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Mycotic pseudoaneurysms complicating renal transplantation: a case series and review of literature.

Leonardou P, Gioldasi S, Zavos G, Pappas P - J Med Case Rep (2012)

Bottom Line: Four patients presented with systemic fever and iliac fossa pain and one presented with hemorrhagic shock.Morphologic investigation by color doppler ultrasonography revealed a pseudoaneurysm at the anastomotic site.No recurrence was recorded during the follow-up period.

View Article: PubMed Central - HTML - PubMed

Affiliation: Department of Radiology, Laikon General Hospital of Athens, 17 Ag, Thoma str,, 115 27Athens, Greece. pappasparis@hotmail.com.

ABSTRACT

Introduction: Kidney transplantation can be complicated by infection and subsequent development of mycotic aneurysm, endangering the survival of the graft and the patient. Management of this condition in five cases is discussed, accompanied by a review of the relevant literature.

Case presentations: Five patients, three men 42-, 67- and 57-years-old and two women 55- and 21-years-old (mean age of 48 years), all Caucasians, developed a mycotic aneurysm in the region of the anastomosis between renal graft artery and iliac axes. Four patients presented with systemic fever and iliac fossa pain and one presented with hemorrhagic shock. Morphologic investigation by color doppler ultrasonography revealed a pseudoaneurysm at the anastomotic site. A combination of antibiotic therapy, surgery and interventional procedures was required as all kidney transplants had to be removed. No recurrence was recorded during the follow-up period.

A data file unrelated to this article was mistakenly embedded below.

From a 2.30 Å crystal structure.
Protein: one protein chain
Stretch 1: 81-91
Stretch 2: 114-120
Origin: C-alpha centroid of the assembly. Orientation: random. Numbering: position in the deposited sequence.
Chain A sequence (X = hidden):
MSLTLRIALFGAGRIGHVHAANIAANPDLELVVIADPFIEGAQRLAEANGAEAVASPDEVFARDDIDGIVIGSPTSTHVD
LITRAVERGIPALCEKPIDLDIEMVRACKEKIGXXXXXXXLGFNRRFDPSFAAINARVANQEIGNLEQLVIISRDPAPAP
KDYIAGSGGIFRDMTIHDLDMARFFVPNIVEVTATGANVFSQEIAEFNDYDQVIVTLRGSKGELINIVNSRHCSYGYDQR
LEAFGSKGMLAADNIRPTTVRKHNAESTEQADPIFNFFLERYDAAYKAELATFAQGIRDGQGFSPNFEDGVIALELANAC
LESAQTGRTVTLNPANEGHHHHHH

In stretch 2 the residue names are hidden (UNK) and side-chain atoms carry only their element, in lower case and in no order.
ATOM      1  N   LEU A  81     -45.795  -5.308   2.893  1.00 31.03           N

Conclusions: A high index of suspicion is required for the timely diagnosis of a mycotic aneurysm; aggressive treatment with cover stents and/or surgical excision is necessary in order to prevent potentially fatal complications.

No MeSH data available.


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Mycotic pseudoaneurysm's (arrow left) exclusion with covered stent (right).
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Figure 1: Mycotic pseudoaneurysm's (arrow left) exclusion with covered stent (right).

Mentions: The first case is a 42-year-old Caucasian man, who was on hemodialysis after rejection of a kidney allograft of unknown etiology four years ago. Three months after nephrectomy, the patient was admitted to our hospital with diffuse pain in his right lower quadrant, acute ischemia of his right lower limb with the presence of petechiae and a systemic temperature of 38°C. Angiographic investigation revealed a pseudoaneurysm at the site of the previous arterial ligation and three balloon expandable cover stents were deployed during the same procedure to exclude the aneurysm (Figure 1). Following this interventional procedure, the patient was continuously febrile (38.5°C) and his blood examinations revealed leukocytosis. He then developed clinical signs of thromboembolism, which were confirmed by angiography (Figure 2). Subsequent treatment involved embolectomy and the histological examination of the thrombus identified mucorales hyphae. Histological examination also revealed mucorales infection of the stents. The patient underwent surgery for removal of both the mycotic aneurysm and the stents, and for construction of a suprapubic femoral-femoral by-pass. He also received amphotericin B for three months. No recurrence or any other major complication has been recorded during a follow-up period of eight years and he was able later on to undergo a kidney transplantation successfully.